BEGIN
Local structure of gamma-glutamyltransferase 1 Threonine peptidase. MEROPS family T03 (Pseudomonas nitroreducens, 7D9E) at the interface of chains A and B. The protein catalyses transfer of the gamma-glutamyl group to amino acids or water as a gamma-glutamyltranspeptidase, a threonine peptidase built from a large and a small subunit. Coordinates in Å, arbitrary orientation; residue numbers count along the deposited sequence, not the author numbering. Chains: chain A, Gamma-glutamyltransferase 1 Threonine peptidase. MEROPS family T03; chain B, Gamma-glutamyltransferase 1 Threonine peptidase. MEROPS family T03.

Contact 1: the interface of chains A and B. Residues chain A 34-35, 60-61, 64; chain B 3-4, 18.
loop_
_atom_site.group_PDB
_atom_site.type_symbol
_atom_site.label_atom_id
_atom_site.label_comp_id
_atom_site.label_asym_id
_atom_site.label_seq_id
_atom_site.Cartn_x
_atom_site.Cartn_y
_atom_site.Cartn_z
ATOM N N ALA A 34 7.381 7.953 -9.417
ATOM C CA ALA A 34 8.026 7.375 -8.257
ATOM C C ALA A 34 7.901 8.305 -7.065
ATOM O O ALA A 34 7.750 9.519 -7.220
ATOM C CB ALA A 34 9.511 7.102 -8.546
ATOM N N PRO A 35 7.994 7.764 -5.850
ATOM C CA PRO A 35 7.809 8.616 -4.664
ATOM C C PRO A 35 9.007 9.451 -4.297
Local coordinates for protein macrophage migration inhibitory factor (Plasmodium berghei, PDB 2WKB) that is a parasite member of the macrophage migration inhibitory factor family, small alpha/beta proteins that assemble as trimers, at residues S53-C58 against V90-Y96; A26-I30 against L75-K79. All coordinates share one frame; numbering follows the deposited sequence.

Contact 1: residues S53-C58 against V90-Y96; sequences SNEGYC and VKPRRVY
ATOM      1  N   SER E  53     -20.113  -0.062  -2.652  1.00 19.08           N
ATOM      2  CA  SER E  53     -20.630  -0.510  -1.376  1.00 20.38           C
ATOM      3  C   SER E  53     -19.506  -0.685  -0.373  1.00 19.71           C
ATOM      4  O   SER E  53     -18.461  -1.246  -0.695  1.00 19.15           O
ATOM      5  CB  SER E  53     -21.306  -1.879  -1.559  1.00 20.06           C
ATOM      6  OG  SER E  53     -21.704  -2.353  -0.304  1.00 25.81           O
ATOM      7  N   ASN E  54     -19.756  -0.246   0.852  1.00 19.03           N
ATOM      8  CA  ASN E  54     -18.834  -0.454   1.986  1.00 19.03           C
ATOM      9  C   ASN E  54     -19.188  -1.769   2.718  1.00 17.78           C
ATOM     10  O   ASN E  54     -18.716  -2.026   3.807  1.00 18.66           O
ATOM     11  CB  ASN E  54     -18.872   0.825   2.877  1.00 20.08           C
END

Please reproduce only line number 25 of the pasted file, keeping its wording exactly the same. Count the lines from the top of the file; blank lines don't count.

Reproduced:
ATOM      3  C   SER E  53     -19.506  -0.685  -0.373  1.00 19.71           C